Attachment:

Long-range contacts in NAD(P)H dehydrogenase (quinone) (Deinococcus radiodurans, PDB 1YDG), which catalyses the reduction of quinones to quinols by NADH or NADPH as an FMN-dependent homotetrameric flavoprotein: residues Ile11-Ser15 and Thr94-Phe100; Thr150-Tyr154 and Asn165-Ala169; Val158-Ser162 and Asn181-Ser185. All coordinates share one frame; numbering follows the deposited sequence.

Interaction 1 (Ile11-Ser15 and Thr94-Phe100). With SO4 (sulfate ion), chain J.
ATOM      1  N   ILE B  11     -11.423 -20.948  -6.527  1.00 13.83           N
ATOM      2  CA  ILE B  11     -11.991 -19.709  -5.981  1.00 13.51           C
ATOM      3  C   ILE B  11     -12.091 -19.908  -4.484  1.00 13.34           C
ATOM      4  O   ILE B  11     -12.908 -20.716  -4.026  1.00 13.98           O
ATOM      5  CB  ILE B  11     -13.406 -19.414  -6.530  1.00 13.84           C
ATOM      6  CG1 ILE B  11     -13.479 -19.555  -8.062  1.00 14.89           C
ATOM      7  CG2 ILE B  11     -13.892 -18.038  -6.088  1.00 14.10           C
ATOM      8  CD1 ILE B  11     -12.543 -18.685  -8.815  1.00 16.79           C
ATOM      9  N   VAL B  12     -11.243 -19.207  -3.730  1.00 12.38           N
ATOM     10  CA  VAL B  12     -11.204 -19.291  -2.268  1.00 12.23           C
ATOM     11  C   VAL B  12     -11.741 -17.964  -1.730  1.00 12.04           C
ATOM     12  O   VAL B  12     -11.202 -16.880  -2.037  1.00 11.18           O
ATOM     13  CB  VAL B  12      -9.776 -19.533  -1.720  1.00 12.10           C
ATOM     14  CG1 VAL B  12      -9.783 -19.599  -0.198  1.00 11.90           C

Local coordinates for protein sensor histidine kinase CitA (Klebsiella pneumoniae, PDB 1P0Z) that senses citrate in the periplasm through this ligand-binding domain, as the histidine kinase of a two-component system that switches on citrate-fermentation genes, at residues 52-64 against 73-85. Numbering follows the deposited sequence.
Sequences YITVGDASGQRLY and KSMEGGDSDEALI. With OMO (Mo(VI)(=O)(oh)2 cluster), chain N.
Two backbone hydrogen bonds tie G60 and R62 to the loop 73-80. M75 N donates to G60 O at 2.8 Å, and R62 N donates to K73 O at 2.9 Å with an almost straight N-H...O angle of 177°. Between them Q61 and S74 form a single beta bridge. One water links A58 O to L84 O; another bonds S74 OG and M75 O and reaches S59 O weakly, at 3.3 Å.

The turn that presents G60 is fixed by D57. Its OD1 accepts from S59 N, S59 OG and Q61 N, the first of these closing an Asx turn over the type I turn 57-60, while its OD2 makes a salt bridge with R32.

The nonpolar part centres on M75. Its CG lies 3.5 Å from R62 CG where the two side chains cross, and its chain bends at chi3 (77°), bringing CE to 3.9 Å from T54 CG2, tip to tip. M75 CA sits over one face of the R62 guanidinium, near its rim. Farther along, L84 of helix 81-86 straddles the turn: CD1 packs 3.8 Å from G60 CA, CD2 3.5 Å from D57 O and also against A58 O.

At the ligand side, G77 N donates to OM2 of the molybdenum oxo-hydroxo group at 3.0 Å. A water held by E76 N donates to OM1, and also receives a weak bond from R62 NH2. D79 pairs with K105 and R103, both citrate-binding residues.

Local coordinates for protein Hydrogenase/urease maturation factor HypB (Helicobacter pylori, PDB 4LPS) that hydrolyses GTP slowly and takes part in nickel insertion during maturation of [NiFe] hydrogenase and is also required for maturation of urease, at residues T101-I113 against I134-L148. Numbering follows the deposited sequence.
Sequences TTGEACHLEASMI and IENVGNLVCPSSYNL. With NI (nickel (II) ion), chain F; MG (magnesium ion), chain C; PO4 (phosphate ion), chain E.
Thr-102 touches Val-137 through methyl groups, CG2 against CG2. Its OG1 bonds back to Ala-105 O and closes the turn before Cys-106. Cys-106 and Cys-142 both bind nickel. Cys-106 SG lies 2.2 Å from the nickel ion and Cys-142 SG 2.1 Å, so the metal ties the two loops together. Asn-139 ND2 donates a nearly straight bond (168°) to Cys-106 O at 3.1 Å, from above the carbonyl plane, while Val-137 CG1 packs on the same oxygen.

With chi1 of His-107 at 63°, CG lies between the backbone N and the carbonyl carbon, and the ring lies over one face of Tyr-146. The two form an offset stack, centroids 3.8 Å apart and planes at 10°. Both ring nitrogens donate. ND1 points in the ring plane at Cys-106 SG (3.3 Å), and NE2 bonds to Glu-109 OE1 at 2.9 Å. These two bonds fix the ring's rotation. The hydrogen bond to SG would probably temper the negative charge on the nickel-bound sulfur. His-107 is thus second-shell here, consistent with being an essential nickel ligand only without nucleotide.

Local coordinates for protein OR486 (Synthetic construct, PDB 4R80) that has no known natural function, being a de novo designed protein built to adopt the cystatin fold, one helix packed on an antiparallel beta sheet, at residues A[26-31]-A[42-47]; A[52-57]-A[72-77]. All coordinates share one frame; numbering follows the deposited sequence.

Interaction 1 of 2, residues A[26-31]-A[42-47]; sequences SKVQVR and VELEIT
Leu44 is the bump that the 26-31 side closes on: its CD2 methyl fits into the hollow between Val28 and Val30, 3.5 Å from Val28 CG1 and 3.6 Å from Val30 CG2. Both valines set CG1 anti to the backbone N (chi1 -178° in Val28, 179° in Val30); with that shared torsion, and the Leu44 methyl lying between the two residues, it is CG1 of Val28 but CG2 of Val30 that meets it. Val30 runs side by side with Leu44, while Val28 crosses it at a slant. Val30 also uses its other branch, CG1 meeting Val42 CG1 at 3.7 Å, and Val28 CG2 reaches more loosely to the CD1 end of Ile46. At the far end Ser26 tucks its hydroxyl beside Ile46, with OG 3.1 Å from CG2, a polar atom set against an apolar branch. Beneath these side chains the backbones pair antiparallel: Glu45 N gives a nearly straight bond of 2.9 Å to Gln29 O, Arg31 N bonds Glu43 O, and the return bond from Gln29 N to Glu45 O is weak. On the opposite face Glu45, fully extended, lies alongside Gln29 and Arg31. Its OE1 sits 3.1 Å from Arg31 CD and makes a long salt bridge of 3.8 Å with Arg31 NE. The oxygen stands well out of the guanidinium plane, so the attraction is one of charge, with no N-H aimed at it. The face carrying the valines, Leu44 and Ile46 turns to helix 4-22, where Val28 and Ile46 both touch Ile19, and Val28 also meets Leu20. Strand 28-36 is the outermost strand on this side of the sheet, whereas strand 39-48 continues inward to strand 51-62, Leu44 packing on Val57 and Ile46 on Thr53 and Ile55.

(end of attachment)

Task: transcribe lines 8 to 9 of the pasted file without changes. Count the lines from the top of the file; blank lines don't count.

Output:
ATOM      6  CG1 ILE B  11     -13.479 -19.555  -8.062  1.00 14.89           C
ATOM      7  CG2 ILE B  11     -13.892 -18.038  -6.088  1.00 14.10           C